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The dust has settled on another basketball season. And, it was a good one for the Big Ten, as three schools advanced to the Elite Eight (Wisconsin, Michigan, Michigan State) and one made it to the Final Four (Wisconsin). Another won the NIT (Minnesota).
On Thursday, the NCAA Board of Directors is expected to OK a new model of how its organization is run. Bottom line: major changes appear to be coming, as it appears the NCAA is trying to get a lot of this done to thwart multiple lawsuits vs. the Indianapolis institution and also to unplug the union movement.
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The Big Ten announced a six-game prime-time schedule for BTN/BTN2Go that is highlighted by a mid-November telecast and two appearances by Nebraska and Rutgers. Rutgers is the only Big Ten team that will play host to two BTN night tilts, kicking things off with a visit from East rival Penn State on Sept. 13 in the Scarlet Knights’ first Big Ten game. Rutgers also will welcome Michigan on Oct. 4.
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We are inching closer to the NFL draft. And the Big Ten can only hope the 2014 draft is more fruitful than the 2013 draft. The Big Ten had just one first-round pick in 2013—and it didn’t come until No. 31 overall, when the Cowboys tabbed Wisconsin center Travis Frederick.
Hey, I’ll be one of the first to admit it: I like Iowa’s chances this coming season. The Hawkeyes have enough to win the new Big Ten West, with Nebraska and Minnesota looking like the top competition. But Andrew Logue of the Des Moines Register thinks fans should be concerned because guys like me like the Hawkeyes.
The Big Ten has put a bow on the basketball season, while spring football is about to wrap up. Lots going on. Keep those cards and letters coming. Now, let me get to some of your queries. This week, I was asked about the Penn State quarterback situation and losses on the Ohio State offense. One reader asked if Nebraska could win the Big Ten this fall and my answer may surprise you.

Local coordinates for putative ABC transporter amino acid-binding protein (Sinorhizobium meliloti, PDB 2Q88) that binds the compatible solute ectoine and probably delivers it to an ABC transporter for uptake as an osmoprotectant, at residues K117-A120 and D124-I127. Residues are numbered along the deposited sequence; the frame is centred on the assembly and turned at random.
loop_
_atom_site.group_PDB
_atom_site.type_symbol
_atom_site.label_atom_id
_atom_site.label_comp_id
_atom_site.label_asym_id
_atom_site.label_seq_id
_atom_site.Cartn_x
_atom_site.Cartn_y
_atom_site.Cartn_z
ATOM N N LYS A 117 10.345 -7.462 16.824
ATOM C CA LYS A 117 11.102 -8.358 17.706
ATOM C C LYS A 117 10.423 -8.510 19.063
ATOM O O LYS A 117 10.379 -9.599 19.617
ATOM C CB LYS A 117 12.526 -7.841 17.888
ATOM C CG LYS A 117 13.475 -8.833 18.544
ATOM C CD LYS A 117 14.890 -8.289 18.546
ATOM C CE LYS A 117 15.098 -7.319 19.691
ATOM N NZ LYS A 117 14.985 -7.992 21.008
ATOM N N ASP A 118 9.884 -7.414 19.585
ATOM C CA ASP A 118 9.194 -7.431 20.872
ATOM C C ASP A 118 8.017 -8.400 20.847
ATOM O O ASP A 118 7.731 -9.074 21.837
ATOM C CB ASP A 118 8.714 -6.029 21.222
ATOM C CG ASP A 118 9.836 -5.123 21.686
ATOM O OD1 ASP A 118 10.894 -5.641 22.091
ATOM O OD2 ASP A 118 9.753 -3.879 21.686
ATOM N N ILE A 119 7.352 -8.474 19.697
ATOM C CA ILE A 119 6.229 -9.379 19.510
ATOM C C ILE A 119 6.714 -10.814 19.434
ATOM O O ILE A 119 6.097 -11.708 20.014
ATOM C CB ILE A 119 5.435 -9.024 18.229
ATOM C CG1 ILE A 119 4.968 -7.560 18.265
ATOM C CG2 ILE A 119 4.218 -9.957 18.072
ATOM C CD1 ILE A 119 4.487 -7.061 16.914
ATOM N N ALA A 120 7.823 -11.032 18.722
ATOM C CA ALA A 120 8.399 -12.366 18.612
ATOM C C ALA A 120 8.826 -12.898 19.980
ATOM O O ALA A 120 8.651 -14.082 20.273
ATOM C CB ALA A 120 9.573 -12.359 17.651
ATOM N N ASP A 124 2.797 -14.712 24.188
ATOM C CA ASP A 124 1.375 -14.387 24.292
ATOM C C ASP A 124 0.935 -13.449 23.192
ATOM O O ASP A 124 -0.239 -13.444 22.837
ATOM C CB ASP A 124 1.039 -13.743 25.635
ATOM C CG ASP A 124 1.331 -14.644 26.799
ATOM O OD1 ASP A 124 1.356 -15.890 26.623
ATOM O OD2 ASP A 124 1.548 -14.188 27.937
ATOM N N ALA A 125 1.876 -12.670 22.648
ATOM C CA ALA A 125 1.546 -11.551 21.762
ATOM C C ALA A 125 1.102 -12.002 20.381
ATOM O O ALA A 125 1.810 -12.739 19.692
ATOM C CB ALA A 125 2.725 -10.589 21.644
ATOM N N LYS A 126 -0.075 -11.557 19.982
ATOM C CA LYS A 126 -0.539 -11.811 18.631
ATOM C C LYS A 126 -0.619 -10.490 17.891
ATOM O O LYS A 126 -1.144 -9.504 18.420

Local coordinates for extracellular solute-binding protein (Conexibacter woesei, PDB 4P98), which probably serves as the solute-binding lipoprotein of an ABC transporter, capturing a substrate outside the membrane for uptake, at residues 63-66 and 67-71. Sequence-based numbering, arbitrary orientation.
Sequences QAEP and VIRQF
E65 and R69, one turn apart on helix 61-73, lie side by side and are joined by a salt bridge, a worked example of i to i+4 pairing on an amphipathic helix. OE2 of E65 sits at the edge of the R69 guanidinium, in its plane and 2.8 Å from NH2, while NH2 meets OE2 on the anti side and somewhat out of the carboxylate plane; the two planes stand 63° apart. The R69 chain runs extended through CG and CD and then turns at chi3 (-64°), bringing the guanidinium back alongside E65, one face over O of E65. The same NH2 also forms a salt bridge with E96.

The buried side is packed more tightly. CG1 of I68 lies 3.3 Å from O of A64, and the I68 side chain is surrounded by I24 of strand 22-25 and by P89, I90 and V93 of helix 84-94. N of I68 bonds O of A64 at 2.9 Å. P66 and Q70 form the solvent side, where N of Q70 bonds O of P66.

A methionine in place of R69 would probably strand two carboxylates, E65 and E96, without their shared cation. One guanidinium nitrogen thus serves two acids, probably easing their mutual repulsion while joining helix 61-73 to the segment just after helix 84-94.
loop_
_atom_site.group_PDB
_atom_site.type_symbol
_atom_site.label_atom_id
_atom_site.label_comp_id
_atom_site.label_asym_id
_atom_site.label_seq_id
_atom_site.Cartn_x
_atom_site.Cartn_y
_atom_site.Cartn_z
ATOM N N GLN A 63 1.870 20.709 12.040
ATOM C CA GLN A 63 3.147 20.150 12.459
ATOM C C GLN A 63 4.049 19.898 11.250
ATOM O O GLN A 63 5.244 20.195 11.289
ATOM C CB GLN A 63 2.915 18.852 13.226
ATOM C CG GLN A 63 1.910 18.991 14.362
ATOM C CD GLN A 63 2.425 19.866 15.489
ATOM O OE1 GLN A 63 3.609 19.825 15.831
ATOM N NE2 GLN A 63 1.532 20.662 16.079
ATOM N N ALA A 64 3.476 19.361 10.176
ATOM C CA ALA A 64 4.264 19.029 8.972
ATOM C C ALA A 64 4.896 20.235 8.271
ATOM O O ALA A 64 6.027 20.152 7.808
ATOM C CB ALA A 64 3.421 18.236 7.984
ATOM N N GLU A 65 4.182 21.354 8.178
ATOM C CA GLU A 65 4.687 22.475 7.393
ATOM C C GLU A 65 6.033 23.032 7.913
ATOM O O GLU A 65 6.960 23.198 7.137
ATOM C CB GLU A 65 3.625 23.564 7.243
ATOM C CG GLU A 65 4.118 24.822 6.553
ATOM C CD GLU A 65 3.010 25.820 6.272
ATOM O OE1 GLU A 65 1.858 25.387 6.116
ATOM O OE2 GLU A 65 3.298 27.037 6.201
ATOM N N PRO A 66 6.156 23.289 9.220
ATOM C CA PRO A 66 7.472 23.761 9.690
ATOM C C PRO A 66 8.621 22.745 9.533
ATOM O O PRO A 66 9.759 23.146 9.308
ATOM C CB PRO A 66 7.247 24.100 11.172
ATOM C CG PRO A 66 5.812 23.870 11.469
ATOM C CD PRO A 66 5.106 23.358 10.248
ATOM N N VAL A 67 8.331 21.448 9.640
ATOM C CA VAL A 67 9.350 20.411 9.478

The Big Ten has suffered some big attrition when it comes to players leaving early for the NBA Draft as Ohio State’s LaQuinton Ross, Indiana’s Noah Vonleh, Michigan State’s Gary Harris and Michigan’s Nik Stauskas and Glenn Robinson III all declared. Michigan’s Mitch McGary still is weighing his options. If he bolts, it will leave another gap to fill.
Nice piece by Doug Lesmerises of Cleveland.com on how the Big Ten is excelling at developing NBA players. It’s also nice that most are guys who stayed at least two years. Lesmerises says it’s those guys in the middle – good enough to go early but not sprinting out the door from day one – who have elevated the play in the Big Ten.
The speculation machine is in overdrive with chatter that Minnesota coach Richard Pitino is a target to fill the recently opened Tennessee job. Nebraska’s Tim Miles also has been mentioned. Bottom line: Neither is likely to leave their current posts. As Amelia Rayno from the Minneapolis Star Tribune reported, Minnesota Athletic Director Norwood Teague said on the Dan Barreiro show on KFAN that Pitino is not interested in the job.
Can’t get enough college player union talk? Good. Here’s more: David Jones of Pennlive.com talked to a law professor about Northwestern’s fight to unionize. Long story short: expect a long battle. Jones writes that “many hoops remain through which the process must jump before we see college athletic unions at even the private institutional level, let alone for public universities such as Penn State. Even if NU players vote to unionize, there certainly will be appeals.”